Are you a Data Protection Officer? Advice from data protection expert

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Are you a Data Protection Officer? Here are 5 pieces of advice from 5 data protection experts


For data protection officers accross Europe, pressure is mounting to get their organisations to be compliant with GDPR for the 25 May deadline. It's hard to know what to prioritise. At the ICO's Data Protection Practictioners Conference 2018 conference, 5 data protection experts gave their take on what the DPOs should be thinking about at this point.

  1. Know where to look rather than knowing by heart (for now, at least!)

The GDPR legislation is a biggie. It will take a while to know it all the ins and outs of GDPR legislation. That’s okay. Familiarising yourself with the layout of the legislation and knowing where you can find the right guidance will allow you to access what you need to know when you need to know it. Before long you’ll know it like the back of your hand.

  1. Use existing structures to implement change

There is no better way to make enemies in your organisation than by changing the systems which people are used to. There is no need to reinvent the wheel. Identifying how existing structures can implement change without having to change themselves will make things just that little bit easier. Doing this will also allow you to see which areas are not covered by your existing DPO structures and where you will need to make investment to ensure your organisation is covered.

  1. Stay at the front of the pack

The ICO realises that not all companies will be 100% compliant by May 25. According to Elizabeth Denham, it is not the ICO’s aim to chase down and fine anyone and everyone who hasn’t completed everything to the highest order. In saying that, emphasis should be placed on transparency and putting in place processes to account for as much as possible. Doing these really well will keep you at the front of the pack… and out the clutches of regulators.

  1. Be a go-to person

Many of your colleagues may find data protection a real pain. As compliance is so vital, every effort should be made to be a go-to person. Your colleagues’ first reaction should be to come to you with any questions or concerns. Being open, receptive and knowledgeable will help you create these necessary relationships. On a related note, it’s important to remember that regulators want to be that go-to person for you, too. Refer to their guidance and respond to their requests for feedback. This will shape the way they deal with you and your industry.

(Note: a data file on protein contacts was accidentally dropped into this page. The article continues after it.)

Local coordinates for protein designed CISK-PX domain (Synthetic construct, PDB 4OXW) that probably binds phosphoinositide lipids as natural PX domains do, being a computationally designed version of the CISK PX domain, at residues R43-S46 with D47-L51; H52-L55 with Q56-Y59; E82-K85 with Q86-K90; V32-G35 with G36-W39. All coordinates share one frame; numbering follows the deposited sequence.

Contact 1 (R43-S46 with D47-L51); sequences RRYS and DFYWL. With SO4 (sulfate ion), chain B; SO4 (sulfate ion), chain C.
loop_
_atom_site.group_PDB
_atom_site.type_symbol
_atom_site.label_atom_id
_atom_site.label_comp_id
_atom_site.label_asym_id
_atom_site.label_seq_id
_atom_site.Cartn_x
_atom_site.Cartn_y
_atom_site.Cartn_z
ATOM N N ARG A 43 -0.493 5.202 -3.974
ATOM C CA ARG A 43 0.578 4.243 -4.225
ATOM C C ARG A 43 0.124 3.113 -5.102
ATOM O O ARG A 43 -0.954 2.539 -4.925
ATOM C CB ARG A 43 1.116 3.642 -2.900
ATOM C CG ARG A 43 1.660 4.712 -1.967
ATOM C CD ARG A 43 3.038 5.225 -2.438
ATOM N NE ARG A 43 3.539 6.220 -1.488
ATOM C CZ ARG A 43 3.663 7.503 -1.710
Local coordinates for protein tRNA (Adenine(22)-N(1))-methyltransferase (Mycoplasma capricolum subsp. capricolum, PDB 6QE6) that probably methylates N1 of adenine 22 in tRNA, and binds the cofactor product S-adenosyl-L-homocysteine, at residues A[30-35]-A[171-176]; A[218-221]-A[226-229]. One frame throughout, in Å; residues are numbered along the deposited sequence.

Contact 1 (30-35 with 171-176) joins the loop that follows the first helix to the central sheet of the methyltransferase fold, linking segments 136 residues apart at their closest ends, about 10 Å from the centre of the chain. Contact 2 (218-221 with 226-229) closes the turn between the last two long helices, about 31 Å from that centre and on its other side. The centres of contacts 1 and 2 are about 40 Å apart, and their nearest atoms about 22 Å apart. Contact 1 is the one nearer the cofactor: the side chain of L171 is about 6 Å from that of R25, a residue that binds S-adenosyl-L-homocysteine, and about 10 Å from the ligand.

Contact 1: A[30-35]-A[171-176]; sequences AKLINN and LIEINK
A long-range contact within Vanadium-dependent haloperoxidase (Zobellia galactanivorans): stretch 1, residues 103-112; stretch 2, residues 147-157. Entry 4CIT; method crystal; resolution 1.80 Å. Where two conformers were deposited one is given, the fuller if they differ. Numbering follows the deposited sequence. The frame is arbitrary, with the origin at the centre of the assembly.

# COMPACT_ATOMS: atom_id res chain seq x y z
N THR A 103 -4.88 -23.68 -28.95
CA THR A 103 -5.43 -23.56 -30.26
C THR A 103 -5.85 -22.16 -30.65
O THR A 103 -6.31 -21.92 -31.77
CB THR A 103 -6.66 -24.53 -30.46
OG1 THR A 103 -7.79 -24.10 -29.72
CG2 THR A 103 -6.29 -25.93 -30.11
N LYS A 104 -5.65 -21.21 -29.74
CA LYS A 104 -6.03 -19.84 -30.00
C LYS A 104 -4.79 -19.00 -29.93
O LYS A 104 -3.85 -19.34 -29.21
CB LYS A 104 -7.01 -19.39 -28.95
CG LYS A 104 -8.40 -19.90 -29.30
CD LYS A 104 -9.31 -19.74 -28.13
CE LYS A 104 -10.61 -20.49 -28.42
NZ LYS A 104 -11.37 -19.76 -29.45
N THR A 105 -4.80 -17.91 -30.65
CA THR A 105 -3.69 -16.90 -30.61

1. Win over hearts and minds

It might be the case that many in your organisation are already won over by the benefits of GDPR and are willing to get their heads around what they need to do. This is great and you should use them to get the message out. Nonetheless, there will be plenty who need to be urged to accept the realities of change. There is no point doing this in an arduous manner. Remind them that this affects them as a consumer, too. When your colleagues see it from this angle they tend to be much more sympathetic to the aims and objectives of the legislation.

The DPO experts speaking at the ICO conference were:

Emma Butler, Yoti
Rowenna Fielding, Protecture
Claire Knight, L’Oreal Western Europe
Stephen McCartney, Pearson
Robert Streeter, News UK

For more GDPR guidance from the DMA, click here

Hear more from the DMA

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